19 CFR § 210.10 - Institution of investigation.
(1) The Commission shall determine whether the complaint is properly filed and whether an investigation should be instituted on the basis of the complaint. That determination shall be made within 30 days after the complaint is filed, unless -
(i) Exceptional circumstances preclude adherence to a 30-day deadline;
(iv) The complainant withdraws the complaint.
(2) If exceptional circumstances preclude Commission adherence to the 30-day deadline for determining whether to institute an investigation on the basis of the complaint, the determination will be made as soon after that deadline as possible.
(3) If additional time is allotted in connection with the preinstitution processing of a motion by the complainant for temporary relief, the Commission will determine whether to institute an investigation and provisionally accept the motion within 35 days after the filing of the complaint or by a subsequent deadline computed in accordance with § 210.53(a), § 210.54, § 210.55(b), § 210.57, or § 210.58 as applicable.
(4) If the complainant desires to have the Commission postpone making a determination on whether to institute an investigation in response to the complaint, the complainant must file a written request with the Secretary. If the request is granted, the determination will be rescheduled for whatever date is appropriate in light of the facts.
(i) The complainant may withdraw the complaint as a matter of right at any time before the Commission votes on whether to institute an investigation. To effect such withdrawal, the complainant must file a written notice with the Commission.
(ii) If a motion for temporary relief was filed in addition to the complaint, the motion must be withdrawn along with the complaint, and the complainant must serve copies of the notice of withdrawal on all proposed respondents and on the embassies that were served with copies of the complaint and motion pursuant to § 210.54.
(1) An investigation shall be instituted by the publication of a notice in the Federal Register. The notice will define the scope of the investigation in such plain language as to make explicit what accused products or category of accused products provided in accordance with § 210.12(a)(12) will be the subject of the investigation, and may be amended as provided in § 210.14(b) and (c).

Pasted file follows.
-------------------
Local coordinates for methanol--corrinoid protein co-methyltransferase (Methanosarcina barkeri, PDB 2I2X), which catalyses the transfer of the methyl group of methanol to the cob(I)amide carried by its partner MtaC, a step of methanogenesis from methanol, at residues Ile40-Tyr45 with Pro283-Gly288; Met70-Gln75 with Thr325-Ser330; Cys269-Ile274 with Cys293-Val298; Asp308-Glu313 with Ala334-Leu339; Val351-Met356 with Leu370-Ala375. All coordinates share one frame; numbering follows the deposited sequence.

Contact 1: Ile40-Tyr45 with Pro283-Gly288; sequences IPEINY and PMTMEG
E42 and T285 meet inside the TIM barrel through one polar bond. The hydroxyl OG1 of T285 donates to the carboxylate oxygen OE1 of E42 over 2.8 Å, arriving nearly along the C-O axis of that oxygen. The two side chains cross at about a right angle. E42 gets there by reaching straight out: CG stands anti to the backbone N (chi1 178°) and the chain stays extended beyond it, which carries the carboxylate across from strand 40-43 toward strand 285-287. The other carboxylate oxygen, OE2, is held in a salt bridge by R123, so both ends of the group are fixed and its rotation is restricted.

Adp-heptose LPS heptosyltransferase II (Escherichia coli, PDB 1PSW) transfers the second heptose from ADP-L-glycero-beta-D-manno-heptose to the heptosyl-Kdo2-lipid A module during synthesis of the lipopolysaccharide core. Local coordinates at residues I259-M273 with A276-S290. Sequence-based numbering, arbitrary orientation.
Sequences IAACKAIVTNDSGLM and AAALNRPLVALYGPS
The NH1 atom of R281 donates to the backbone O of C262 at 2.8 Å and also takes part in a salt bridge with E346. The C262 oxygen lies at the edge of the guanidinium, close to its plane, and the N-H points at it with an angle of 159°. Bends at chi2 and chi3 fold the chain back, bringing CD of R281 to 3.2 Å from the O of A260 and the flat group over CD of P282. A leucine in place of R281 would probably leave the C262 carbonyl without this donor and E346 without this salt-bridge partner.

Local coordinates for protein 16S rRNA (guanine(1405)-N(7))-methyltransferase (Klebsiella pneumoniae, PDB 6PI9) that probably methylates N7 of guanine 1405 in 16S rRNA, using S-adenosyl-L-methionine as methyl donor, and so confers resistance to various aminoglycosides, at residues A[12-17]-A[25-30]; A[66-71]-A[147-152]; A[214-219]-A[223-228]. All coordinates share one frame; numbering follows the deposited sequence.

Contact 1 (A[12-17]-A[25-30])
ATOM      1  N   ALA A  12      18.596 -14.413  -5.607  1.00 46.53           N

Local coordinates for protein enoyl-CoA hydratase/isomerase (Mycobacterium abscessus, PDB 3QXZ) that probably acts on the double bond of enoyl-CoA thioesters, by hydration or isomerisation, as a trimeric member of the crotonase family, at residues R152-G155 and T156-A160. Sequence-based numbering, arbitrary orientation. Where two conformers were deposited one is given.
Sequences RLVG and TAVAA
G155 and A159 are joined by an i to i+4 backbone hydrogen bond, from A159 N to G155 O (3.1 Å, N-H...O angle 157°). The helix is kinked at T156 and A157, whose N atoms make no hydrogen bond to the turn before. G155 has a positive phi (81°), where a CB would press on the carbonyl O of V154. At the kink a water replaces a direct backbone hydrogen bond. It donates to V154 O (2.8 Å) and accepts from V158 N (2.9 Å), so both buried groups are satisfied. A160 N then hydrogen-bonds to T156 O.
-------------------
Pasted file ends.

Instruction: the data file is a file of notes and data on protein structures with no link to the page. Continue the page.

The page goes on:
(2) The Commission may order the administrative law judge to take evidence and to issue a recommended determination on the public interest based generally on the submissions of the parties and the public under § 210.8(b) and (c). If the Commission orders the administrative law judge to take evidence with respect to the public interest, the administrative law judge will limit public interest discovery appropriately, with particular consideration for third parties, and will ensure that such discovery will not delay the investigation or be used improperly. Public interest issues will not be within the scope of discovery unless the administrative law judge is specifically ordered by the Commission to take evidence on these issues.
(3) The Commission may order the administrative law judge to issue an initial determination within 100 days of institution of an investigation as provided in § 210.42(a)(3) ruling on a potentially dispositive issue as set forth in the notice of investigation. The presiding administrative law judge is authorized, in accordance with § 210.36, to hold expedited hearings on any such designated issue and also has discretion to stay discovery of any remaining issues during the pendency of the 100-day proceeding.
(c) If the Commission determines not to institute an investigation on the basis of the complaint, the complaint shall be dismissed, and the complainant and all proposed respondents will receive written notice of the Commission's action and the reason(s) therefor.
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